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Volume 10, 1997

Cognitive Semantics I

Robert Hanna
Pages 134-154

Extending Direct Reference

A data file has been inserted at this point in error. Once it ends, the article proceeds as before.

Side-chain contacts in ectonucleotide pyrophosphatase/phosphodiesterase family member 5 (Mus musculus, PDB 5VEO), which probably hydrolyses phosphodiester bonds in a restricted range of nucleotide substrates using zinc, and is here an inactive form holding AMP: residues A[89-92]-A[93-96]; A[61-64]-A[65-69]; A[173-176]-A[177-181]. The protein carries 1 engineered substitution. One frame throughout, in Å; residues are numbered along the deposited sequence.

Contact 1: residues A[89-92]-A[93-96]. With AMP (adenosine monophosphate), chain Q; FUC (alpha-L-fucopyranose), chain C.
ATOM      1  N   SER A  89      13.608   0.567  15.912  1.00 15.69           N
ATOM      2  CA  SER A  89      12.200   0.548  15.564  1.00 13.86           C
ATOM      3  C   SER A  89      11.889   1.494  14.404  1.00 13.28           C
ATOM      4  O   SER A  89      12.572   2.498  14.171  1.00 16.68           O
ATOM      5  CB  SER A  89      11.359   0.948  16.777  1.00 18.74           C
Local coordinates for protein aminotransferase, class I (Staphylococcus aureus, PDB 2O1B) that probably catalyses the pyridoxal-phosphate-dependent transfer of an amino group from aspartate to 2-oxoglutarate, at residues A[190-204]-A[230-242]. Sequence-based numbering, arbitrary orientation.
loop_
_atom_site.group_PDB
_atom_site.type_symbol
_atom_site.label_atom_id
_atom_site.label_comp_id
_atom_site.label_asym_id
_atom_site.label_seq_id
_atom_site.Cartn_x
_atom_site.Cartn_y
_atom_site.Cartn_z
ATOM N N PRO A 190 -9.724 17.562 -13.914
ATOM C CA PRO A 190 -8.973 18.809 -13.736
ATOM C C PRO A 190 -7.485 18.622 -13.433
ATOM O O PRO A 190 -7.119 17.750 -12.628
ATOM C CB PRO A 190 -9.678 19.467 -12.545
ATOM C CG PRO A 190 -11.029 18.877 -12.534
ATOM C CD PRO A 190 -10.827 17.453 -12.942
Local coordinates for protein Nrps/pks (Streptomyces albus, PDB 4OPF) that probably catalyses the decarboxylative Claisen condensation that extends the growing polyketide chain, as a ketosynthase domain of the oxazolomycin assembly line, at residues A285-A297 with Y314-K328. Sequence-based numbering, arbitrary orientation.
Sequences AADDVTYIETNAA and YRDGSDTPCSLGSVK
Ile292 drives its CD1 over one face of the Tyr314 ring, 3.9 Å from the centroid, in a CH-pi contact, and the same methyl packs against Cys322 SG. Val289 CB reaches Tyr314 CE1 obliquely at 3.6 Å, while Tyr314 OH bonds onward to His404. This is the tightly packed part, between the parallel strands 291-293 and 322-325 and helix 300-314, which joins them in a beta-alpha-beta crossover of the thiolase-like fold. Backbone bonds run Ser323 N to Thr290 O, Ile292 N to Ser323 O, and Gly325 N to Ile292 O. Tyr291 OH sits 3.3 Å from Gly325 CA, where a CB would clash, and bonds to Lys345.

It is an interesting and important linguistic fact that we sometimes use singular terms — proper names or indexicals — to refer to wholly future individuals. Given this fact, and given the further fact that wholly future individuals are contingent and indeterminate, neither the “descriptivist” theory of singular reference, nor the “causal theory,” nor Gareth Evans’s “mixed” theory, nor even the “classical” direct reference theory developed by David Kaplan, can account for future singular reference. Only a semantic strategy drawn from direct reference theory is able to solve the puzzle. But in order to solve it, the very idea of direct reference must be extended by invoking two important supplementary notions: (1) “reference delivery systems,” and (2) “referential handiness or skill.” With the addition of these notions — which are updatings of some ideas sketched by Martin Heidegger in Being and Time — direct reference theory effectively accounts for the possibility of future singular reference. But just insofar as the puzzle is solvable along these lines, it follows that the theory of reference cannot be “naturalized.”

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